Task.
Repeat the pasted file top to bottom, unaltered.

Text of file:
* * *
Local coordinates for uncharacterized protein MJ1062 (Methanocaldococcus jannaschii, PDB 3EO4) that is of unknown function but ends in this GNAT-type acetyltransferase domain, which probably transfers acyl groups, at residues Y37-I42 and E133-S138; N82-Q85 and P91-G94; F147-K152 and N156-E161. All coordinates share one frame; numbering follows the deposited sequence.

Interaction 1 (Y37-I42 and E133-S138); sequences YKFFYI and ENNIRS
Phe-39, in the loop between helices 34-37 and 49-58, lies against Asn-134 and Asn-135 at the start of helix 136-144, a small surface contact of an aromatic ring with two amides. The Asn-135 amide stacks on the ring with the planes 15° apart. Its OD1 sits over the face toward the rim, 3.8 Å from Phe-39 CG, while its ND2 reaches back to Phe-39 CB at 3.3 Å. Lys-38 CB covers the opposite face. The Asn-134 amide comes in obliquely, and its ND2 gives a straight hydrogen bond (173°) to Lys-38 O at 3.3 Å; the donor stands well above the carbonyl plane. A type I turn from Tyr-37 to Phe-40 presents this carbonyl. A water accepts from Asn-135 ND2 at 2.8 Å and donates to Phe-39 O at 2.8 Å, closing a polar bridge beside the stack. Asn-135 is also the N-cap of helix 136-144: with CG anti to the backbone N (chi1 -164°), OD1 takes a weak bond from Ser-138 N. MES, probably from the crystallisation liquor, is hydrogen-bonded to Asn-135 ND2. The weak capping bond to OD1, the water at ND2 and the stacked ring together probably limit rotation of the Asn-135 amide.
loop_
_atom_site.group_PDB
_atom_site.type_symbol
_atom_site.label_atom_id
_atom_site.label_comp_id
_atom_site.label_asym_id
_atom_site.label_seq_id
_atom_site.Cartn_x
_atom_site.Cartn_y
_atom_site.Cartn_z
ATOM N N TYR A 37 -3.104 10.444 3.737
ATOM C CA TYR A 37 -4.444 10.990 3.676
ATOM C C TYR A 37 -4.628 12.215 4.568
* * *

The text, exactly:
Local coordinates for uncharacterized protein MJ1062 (Methanocaldococcus jannaschii, PDB 3EO4) that is of unknown function but ends in this GNAT-type acetyltransferase domain, which probably transfers acyl groups, at residues Y37-I42 and E133-S138; N82-Q85 and P91-G94; F147-K152 and N156-E161. All coordinates share one frame; numbering follows the deposited sequence.

Interaction 1 (Y37-I42 and E133-S138); sequences YKFFYI and ENNIRS
Phe-39, in the loop between helices 34-37 and 49-58, lies against Asn-134 and Asn-135 at the start of helix 136-144, a small surface contact of an aromatic ring with two amides. The Asn-135 amide stacks on the ring with the planes 15° apart. Its OD1 sits over the face toward the rim, 3.8 Å from Phe-39 CG, while its ND2 reaches back to Phe-39 CB at 3.3 Å. Lys-38 CB covers the opposite face. The Asn-134 amide comes in obliquely, and its ND2 gives a straight hydrogen bond (173°) to Lys-38 O at 3.3 Å; the donor stands well above the carbonyl plane. A type I turn from Tyr-37 to Phe-40 presents this carbonyl. A water accepts from Asn-135 ND2 at 2.8 Å and donates to Phe-39 O at 2.8 Å, closing a polar bridge beside the stack. Asn-135 is also the N-cap of helix 136-144: with CG anti to the backbone N (chi1 -164°), OD1 takes a weak bond from Ser-138 N. MES, probably from the crystallisation liquor, is hydrogen-bonded to Asn-135 ND2. The weak capping bond to OD1, the water at ND2 and the stacked ring together probably limit rotation of the Asn-135 amide.
loop_
_atom_site.group_PDB
_atom_site.type_symbol
_atom_site.label_atom_id
_atom_site.label_comp_id
_atom_site.label_asym_id
_atom_site.label_seq_id
_atom_site.Cartn_x
_atom_site.Cartn_y
_atom_site.Cartn_z
ATOM N N TYR A 37 -3.104 10.444 3.737
ATOM C CA TYR A 37 -4.444 10.990 3.676
ATOM C C TYR A 37 -4.628 12.215 4.568